Children learn to understand language before they are able to speak it. Eleanor and George Kaplan (1971) distinguish five stages in the development of this understanding:

1. Just a few minutes after birth, newborn babies can determine where sounds are coming from. They can also distinguish among sounds on the basis of frequency, intensity, duration and tempo.

2. Newborn children 2 weeks of age recognize the difference between the human voice and other sounds.

3. At about 2 months of age, babies perceive emotional indices. They try to escape from angry voices, and they smile and burble in reaction to friendly intonations. They are able to distinguish familiar from unfamiliar voices, and the voices of men from those of women.

4. At approximately 6 months of age, babies are sensitive to intonation and rhythm, and respond intelligently to sentences in a foreign language that are pronounced with a generally familiar tone.

5. Towards the end of the first year, babies can distinguish phenomena, or individual sounds, in their native language. They are able to differentiate between words that differ only in their initial sound (like good and hood).

Preverbal language

1. The following are the stages of language that precede the pronunciation of the first word (Lenneberg, 1967; Eisenson, Auer and Irwin, 1963):

2. Undifferentiated crying. The baby’s initial crying is a reflex reaction produced by the expiratory phase of breathing.

3. Differentiated crying. After the first month, the various articulations, intensities and frequencies of a baby’s cries enable the attentive observer to determine whether the baby is hungry, going to sleep, angry or feeling pain. The crying is becoming a more precise means of communication.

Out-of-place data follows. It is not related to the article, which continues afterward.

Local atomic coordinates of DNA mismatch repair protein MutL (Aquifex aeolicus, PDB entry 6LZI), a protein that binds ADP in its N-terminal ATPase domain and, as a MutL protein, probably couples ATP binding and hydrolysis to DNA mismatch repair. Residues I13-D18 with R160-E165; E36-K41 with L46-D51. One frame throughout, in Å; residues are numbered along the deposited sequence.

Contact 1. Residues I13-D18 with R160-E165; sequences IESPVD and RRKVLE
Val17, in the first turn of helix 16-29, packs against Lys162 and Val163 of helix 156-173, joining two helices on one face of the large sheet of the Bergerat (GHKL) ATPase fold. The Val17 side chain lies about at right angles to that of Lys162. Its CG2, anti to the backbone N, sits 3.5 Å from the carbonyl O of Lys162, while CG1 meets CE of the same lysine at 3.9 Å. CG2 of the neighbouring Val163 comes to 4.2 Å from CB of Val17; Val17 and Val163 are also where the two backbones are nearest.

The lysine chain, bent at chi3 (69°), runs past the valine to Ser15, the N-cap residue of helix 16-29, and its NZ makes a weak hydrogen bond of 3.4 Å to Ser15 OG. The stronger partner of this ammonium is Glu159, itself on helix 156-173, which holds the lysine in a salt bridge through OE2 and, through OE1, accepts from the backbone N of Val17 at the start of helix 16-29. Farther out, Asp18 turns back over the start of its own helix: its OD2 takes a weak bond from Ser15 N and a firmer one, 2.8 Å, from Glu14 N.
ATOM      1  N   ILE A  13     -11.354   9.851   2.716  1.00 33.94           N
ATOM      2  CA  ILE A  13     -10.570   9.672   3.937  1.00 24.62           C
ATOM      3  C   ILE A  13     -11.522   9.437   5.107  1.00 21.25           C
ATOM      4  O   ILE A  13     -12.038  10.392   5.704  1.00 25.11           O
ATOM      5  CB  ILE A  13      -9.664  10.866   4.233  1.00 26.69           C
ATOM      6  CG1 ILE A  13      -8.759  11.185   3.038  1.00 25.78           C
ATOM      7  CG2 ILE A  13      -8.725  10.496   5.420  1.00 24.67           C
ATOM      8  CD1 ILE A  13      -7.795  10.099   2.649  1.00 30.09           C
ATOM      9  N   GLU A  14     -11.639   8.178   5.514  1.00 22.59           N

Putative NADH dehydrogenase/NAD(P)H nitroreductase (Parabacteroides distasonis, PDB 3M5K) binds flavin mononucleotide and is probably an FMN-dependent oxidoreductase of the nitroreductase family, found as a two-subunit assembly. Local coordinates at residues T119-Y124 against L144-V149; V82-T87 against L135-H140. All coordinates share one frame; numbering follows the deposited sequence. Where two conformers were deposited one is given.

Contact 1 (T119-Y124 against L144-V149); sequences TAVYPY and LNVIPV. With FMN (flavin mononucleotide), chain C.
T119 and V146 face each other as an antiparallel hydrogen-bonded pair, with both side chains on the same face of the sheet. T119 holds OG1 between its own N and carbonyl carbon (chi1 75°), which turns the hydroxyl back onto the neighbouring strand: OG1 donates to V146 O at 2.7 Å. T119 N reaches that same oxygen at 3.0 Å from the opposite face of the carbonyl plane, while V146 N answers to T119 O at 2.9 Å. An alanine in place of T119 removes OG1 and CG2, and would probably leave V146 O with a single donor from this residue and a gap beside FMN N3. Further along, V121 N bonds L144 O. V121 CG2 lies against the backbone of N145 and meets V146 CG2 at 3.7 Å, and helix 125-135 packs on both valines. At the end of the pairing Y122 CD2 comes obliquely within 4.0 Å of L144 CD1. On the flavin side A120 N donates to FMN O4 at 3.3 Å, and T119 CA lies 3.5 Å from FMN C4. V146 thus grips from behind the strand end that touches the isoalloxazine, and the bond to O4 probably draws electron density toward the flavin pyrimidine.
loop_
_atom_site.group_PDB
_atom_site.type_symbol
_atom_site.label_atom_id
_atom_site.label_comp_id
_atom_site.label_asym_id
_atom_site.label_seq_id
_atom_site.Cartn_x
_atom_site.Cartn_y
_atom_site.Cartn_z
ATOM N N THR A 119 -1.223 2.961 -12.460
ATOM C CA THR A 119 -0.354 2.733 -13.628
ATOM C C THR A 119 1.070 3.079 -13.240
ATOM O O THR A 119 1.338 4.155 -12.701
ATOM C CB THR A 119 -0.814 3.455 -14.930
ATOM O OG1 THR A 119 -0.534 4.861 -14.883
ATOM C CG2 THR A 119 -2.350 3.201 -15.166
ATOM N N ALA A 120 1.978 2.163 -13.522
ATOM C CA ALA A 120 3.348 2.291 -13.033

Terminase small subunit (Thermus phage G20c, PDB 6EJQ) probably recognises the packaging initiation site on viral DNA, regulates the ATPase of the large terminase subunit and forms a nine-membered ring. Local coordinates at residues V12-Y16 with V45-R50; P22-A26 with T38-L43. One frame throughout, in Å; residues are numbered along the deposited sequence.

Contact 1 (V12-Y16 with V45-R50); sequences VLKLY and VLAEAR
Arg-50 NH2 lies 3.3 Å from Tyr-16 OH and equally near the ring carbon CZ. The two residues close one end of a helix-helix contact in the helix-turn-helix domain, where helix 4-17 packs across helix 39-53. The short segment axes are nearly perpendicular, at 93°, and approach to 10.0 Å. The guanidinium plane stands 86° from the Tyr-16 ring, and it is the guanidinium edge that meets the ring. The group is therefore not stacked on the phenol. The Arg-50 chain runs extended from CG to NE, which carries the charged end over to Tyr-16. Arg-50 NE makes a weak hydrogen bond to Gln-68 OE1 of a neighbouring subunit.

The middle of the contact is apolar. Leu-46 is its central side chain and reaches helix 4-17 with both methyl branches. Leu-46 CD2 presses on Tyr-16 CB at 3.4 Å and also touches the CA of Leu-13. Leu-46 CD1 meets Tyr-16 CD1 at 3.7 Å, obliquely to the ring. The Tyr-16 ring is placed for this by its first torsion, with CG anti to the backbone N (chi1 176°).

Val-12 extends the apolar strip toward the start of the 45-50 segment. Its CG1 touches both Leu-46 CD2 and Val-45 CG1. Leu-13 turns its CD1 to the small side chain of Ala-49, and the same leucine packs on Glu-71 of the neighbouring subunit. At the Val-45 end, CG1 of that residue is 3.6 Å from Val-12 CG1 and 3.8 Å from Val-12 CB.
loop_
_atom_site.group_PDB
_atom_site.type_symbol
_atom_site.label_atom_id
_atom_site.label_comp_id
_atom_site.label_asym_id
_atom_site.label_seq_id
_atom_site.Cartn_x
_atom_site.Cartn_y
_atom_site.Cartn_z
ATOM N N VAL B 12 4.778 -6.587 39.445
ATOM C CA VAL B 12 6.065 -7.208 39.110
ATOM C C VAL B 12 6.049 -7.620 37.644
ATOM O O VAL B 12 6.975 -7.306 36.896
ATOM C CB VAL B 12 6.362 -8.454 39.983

4. Burbling. At about 6 weeks of age, the random movements of the voice mechanisms produce simple sounds, called burbling. These piercing cries, gurglings and quavering sounds usually occur when the baby is happy and satisfied. The first sounds are vowels, and the first consonant is b. Burbling has been evoked before the fifteenth day using visual stimuli (Stechler, Bradford and Levy, 1965), but usually occurs later.

5. Babbling. Babbling brings into play a kind of "vocal gymnastics", which begins around the third or fourth month of life. The baby plays at repeating various simple combinations of vowels and consonants, such as "ma-ma-ma-ma", "da-da-da-da" or " bi-bi-bi-bi". Babies are more likely to babble when they are satisfied and alone. Deaf infants begin by babbling normally, but quickly become uninterested because they cannot hear themselves (Clifton, 1970). From Piaget’s point of view, babies initially babble for the pleasure of doing so (secondary circular feedback).

6. Lallation or imperfect imitation. During the second half of their first year, babies become aware of the sounds that surround them. They become quiet in order to listen when a noise ceases, they babble with excitement, and they repeat at random whatever they happen to hear. They also imitate the sounds that they themselves make.

7. Echolalia or the imitation of the sounds of others. Around the age of 9 or 10 months, babies consciously imitate the sounds of other persons, even when they do not understand these sounds. Since middle-class babies are more inclined to vocalize during this stage than babies from the working class (Rheingold, Gewirtz and Ross, 1959), it is likely that the vocalization of parents encourages that of their children. It is during stages 4, 5 and 6 that babies acquire their basic repertory of sounds. Once they can produce these sounds themselves and give them a meaning, they are ready to learn their language.